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What Expectant Black Women Need to Know

Pregnancy-related deaths have increased in the last decade in the United States, placing the country last among all developed nations when it comes to maternal mortality. A particularly alarming statistic is that Black women are three to four times more likely to die of pregnancy complications than White women, according to data from the U.S. Centers for Disease Control and Prevention (CDC). Raising awareness and driving change to ultimately reduce these deaths are crically-important goals.

With a mission to keep moms and babies healthy and safe, Baptist Health obstetricians Katia Apollon, M.D., and Kemoria Granberry, D.O., both Black women, are always looking for solutions to the multifactorial problems that result in health disparities. As physician experts, they have some suggestions to ensure all expectant families get the best care ― suggestions that may be especially beneficial to Black patients.

“It’s important to be your own advocate,” says Dr. Apollon. “Demand to be heard and acknowledged. If you have questions, ask them. If you don’t get answers or they are not explained well, go elsewhere for your care. Demand accountability.”

This can be challenging because Black women sometimes face bias in the healthcare setting that can affect the care they receive. Dr. Apollon cites the experience of tennis great Serena Williams, who nearly died after suffering a pulmonary embolism soon after the birth of her daughter, Olympia, in 2017. Ms. Williams, who had a history of blood clots, said hospital staff didn’t listen to her when she told them she had developed an embolism. She lived, she says, because she pushed for a CT scan.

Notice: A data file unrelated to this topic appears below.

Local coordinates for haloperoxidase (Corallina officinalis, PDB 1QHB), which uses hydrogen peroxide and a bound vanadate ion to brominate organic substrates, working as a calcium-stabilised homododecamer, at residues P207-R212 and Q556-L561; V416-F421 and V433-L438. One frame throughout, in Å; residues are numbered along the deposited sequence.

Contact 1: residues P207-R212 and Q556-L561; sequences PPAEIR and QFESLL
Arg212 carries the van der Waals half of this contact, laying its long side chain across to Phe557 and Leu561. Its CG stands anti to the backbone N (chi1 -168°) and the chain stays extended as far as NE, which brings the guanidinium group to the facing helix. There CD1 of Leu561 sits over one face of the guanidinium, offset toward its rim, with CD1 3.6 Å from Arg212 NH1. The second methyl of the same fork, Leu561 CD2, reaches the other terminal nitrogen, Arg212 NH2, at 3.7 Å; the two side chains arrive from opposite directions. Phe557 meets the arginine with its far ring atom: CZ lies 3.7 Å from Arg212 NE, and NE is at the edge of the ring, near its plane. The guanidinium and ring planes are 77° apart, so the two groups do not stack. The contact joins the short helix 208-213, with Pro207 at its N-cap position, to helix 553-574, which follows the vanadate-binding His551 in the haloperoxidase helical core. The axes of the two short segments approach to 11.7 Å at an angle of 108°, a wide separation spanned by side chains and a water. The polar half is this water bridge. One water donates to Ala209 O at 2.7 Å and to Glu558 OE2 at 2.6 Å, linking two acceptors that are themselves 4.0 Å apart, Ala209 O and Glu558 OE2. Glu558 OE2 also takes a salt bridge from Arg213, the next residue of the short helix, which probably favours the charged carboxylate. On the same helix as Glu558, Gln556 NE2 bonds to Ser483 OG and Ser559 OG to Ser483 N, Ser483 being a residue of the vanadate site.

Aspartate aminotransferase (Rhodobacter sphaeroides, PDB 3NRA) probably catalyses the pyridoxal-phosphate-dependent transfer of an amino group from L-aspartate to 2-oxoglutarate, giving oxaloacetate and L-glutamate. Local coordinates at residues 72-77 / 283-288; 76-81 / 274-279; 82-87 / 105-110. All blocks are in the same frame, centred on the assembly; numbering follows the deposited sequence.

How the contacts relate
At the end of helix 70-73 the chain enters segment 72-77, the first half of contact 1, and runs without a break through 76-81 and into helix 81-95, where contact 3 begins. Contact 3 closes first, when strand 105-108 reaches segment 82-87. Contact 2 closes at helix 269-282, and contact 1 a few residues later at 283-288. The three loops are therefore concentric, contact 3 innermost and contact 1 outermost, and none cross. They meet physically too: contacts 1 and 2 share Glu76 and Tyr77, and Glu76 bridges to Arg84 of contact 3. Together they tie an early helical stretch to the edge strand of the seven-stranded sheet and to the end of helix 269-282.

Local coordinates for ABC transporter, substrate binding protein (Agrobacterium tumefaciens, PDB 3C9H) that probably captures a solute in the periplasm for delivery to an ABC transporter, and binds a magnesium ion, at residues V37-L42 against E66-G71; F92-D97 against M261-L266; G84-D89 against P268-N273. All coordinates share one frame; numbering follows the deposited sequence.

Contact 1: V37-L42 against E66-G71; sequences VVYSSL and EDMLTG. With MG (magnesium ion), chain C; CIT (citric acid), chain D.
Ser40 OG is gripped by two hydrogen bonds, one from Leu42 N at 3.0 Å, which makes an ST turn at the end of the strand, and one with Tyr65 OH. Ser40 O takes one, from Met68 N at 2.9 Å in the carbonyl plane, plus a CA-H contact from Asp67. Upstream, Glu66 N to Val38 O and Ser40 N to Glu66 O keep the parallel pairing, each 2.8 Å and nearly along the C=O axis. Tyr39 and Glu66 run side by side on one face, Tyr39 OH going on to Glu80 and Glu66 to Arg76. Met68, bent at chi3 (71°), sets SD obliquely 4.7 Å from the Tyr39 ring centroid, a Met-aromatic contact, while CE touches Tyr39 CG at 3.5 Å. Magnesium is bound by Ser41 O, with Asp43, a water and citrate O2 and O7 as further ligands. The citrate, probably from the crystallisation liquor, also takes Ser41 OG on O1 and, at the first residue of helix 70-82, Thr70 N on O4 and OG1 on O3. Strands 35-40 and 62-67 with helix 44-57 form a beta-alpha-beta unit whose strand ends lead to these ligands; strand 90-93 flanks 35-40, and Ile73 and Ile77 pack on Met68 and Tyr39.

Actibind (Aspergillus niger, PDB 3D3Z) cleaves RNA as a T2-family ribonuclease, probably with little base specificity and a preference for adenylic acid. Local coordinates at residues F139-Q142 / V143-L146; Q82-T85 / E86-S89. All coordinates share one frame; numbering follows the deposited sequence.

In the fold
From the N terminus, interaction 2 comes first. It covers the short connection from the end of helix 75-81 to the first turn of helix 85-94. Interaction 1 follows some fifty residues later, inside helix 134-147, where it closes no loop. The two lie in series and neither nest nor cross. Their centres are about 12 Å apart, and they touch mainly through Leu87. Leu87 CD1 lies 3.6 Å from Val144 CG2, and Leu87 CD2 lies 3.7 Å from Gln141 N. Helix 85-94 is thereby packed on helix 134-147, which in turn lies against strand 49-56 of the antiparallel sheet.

“Black women are sometimes not heard,” Dr. Apollon says. “In the case of Serena Williams, she knew the signs. It took a while for people to listen to her and save her life.”

Dr. Granberry agrees that Black women need to be vocal about their care and she also urges them to develop strong relationships with their medical providers. “They need to feel comfortable enough to trust their doctors and healthcare team and to share their family history and their own symptoms. We, at the other end, need to take the time to listen.”

There are genetic factors that predispose women to conditions such as hypertension, kidney disease, diabetes and other health problems that may make them more at risk for pregnancy complications. The doctors agree that before and after their baby’s birth, patients should be aware of any warning signs. They suggest that you:

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  • Monitor your blood pressure even if you’ve never been told you have high blood pressure. Frequently use the blood pressure machines at the grocery store or drug store.
  • Watch a headache. If you have a headache that doesn’t improve with your usual remedies, get checked out.
  • Don’t wait if you believe your baby isn’t moving in utero.
  • Continue medications and blood sugar checks if diagnosed with diabetes during your pregnancy.
  • Most importantly, trust your instincts about your body.

Any unusual signs or symptoms are worth a call to your doctor, or a trip to the hospital.

“They can call us when they are on the way to the hospital,” Dr. Granberry says. “Let us put eyes on you.”

Dr. Apollon also believes that support, whether it’s a local group or an online organization, can help mothers-to-be and new moms get information they may need and provide a feeling of community.

Some online resources for Black women are, the organization behind Black Maternal Health Week,, and the Black Women’s Health Imperative.

Education on the disparities in healthcare and the unique issues faced by Blacks and other minority groups continues to increase. And, at organizations such as Baptist Health, employees participate in Diversity & Inclusion Committees, helping form policies and build community and awareness.

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